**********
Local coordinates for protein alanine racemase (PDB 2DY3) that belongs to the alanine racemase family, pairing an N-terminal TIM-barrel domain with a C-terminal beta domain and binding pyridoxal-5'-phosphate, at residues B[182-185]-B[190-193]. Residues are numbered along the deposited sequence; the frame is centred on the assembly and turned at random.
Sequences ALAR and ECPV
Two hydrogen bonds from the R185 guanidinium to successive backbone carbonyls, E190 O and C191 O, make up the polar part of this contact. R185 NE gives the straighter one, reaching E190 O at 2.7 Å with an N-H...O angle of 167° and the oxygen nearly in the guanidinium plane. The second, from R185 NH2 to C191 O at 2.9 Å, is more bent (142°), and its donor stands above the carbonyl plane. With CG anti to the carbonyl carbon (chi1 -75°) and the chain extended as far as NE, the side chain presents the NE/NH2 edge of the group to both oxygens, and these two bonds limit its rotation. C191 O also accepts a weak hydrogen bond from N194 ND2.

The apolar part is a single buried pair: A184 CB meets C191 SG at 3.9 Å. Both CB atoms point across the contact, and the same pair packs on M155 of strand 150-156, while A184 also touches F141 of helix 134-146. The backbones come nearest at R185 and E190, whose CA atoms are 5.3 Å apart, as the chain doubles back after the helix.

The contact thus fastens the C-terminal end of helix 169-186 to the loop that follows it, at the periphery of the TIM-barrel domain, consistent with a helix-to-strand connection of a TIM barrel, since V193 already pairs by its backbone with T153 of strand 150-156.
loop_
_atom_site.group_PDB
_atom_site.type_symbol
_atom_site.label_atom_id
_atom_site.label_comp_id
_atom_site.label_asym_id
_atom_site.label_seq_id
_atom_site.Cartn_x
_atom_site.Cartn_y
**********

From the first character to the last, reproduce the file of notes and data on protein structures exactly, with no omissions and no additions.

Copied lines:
Local coordinates for protein alanine racemase (PDB 2DY3) that belongs to the alanine racemase family, pairing an N-terminal TIM-barrel domain with a C-terminal beta domain and binding pyridoxal-5'-phosphate, at residues B[182-185]-B[190-193]. Residues are numbered along the deposited sequence; the frame is centred on the assembly and turned at random.
Sequences ALAR and ECPV
Two hydrogen bonds from the R185 guanidinium to successive backbone carbonyls, E190 O and C191 O, make up the polar part of this contact. R185 NE gives the straighter one, reaching E190 O at 2.7 Å with an N-H...O angle of 167° and the oxygen nearly in the guanidinium plane. The second, from R185 NH2 to C191 O at 2.9 Å, is more bent (142°), and its donor stands above the carbonyl plane. With CG anti to the carbonyl carbon (chi1 -75°) and the chain extended as far as NE, the side chain presents the NE/NH2 edge of the group to both oxygens, and these two bonds limit its rotation. C191 O also accepts a weak hydrogen bond from N194 ND2.

The apolar part is a single buried pair: A184 CB meets C191 SG at 3.9 Å. Both CB atoms point across the contact, and the same pair packs on M155 of strand 150-156, while A184 also touches F141 of helix 134-146. The backbones come nearest at R185 and E190, whose CA atoms are 5.3 Å apart, as the chain doubles back after the helix.

The contact thus fastens the C-terminal end of helix 169-186 to the loop that follows it, at the periphery of the TIM-barrel domain, consistent with a helix-to-strand connection of a TIM barrel, since V193 already pairs by its backbone with T153 of strand 150-156.
loop_
_atom_site.group_PDB
_atom_site.type_symbol
_atom_site.label_atom_id
_atom_site.label_comp_id
_atom_site.label_asym_id
_atom_site.label_seq_id
_atom_site.Cartn_x
_atom_site.Cartn_y